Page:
The dominant factor affecting each sound is its speed, which in turn depends on the temperature and composition of the solar regions through which it passes. The sound waves move faster through higher-temperature gas, and their speed increases in gases with lower than average molecular weight. So, by investigating many different waves we can build up a very detailed three-dimensional picture of the physical conditions inside the Sun, including the temperature and chemical composition, from just below the surface down to the very core of the Sun. The observed frequencies are integral measures of the speed along the path of the sound wave; helioseismologists have to use complex mathematical techniques and powerful computers to invert this measured data and get the sound speed.
Small sound-speed discrepancies between measurements and theory are significant (Fig. 4.4). Just below the convection zone, there is an increase in the observed sound speed compared to the model, suggesting that turbulent material is mixing in and out within this base layer. Since the speed of sound depends on temperature as well as composition, the temperature might also increase in this place. Without additional information, scientists cannot distinguish between temperature and compositional mixing as causes of discrepancies from standard models. There is a sharp decrease of the observed speed relative to theoretical expectations at the boundary of the energy-generating core, hinting that either cooler material or turbulent churning motions might occur there. Scientists speculate that they could be due to unstable nuclear burning processes. If substantiated by further studies, this could be very important for studies of stellar evolution; they usually assume that nuclear reactions proceed without any mixing of fresh material into the core.
Helioseismology instruments have shown how the Sun rotates inside, using the Doppler effect in which motion changes the pitch of sound waves. Regions near the Sunís poles rotate with exceptionally slow speeds, while the equatorial regions spin rapidly. This differential rotation persists to about a third of the way inside the Sun, where the rotation becomes uniform from pole to pole. The Sunís magnetism is probably generated at the interface between the deep interior, that rotates at one speed, and the overlying gas that spins faster in the equatorial middle. Internal flows have also been discovered by helioseismologists. White-hot currents of gas move beneath the Sun we see with our eyes, streaming at a leisurely pace when compared to the rotation. They circulate near the equator, and between the equator and poles, describing a sort of solar meteorology. Internal tremors, or sunquakes, have also been detected, generated by flaring explosions in the solar atmosphere.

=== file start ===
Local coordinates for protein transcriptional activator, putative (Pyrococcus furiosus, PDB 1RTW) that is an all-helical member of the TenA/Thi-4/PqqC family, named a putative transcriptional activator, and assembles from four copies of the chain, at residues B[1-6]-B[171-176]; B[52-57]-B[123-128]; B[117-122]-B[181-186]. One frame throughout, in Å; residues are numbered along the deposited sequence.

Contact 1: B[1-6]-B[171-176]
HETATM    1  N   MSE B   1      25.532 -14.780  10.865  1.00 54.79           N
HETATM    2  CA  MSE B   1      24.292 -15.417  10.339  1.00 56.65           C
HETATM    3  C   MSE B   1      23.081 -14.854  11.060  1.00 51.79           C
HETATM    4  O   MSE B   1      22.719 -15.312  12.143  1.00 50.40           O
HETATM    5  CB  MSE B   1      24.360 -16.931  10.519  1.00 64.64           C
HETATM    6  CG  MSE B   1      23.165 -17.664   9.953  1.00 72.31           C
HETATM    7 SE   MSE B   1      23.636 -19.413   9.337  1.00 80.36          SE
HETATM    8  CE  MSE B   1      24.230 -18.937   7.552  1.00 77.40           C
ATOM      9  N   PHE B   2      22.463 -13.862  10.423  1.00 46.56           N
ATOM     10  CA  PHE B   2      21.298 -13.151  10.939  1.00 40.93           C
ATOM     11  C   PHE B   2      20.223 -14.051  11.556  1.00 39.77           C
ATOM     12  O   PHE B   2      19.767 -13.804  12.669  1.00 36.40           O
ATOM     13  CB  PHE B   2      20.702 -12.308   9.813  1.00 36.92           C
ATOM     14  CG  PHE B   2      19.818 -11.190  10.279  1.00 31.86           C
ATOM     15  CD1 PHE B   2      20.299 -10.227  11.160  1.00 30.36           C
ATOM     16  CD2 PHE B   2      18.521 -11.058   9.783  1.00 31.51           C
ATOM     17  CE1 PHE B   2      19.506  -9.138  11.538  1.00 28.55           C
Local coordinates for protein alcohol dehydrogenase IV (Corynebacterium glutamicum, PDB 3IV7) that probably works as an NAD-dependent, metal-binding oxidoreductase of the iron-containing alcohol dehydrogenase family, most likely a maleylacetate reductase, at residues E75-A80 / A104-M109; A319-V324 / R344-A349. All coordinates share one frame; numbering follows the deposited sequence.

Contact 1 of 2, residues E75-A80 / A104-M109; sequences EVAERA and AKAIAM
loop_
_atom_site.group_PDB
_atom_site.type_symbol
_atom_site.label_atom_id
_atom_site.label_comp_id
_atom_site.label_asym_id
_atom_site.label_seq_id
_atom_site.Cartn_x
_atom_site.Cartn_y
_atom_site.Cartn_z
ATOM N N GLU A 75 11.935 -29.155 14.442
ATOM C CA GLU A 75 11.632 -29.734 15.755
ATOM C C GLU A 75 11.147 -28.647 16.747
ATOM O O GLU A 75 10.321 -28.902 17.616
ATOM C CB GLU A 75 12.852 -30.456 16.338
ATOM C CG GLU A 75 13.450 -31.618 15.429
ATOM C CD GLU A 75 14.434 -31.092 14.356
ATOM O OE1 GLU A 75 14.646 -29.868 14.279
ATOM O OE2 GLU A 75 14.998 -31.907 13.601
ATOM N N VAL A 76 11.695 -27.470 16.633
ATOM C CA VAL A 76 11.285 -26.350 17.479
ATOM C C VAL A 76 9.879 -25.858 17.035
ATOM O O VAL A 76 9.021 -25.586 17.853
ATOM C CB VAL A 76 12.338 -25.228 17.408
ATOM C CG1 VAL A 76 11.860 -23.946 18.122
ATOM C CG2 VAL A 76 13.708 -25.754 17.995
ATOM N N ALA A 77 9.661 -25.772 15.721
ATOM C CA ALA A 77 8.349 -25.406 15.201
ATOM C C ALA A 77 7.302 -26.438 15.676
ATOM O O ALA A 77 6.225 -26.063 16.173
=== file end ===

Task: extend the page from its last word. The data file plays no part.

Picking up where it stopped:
For at least a century, astronomers have known from watching sunspots that the photosphere rotates faster at the equator than it does at higher latitudes, decreasing in speed evenly toward each pole. The photosphere spins about the Sunís rotation axis with a sidereal rotation period, from east to west against the stars, of 25.7 days; its rotation period reaches 33.4 days at 75 degrees latitude north or south. These rotation periods can be converted into velocities - just divide the circumference at the latitude by its period.
Armed with this sensitive technique, scientists have found that the latitude-dependent rates exhibited by the photosphere persist throughout the convection zone (Figure 4.5). However, the rotation speed becomes uniform from pole to pole nearly one-third of the way to the core, 220 million meters beneath the photosphere. Lower down the rotation rate remains independent of latitude, acting as if the Sun were a solid body.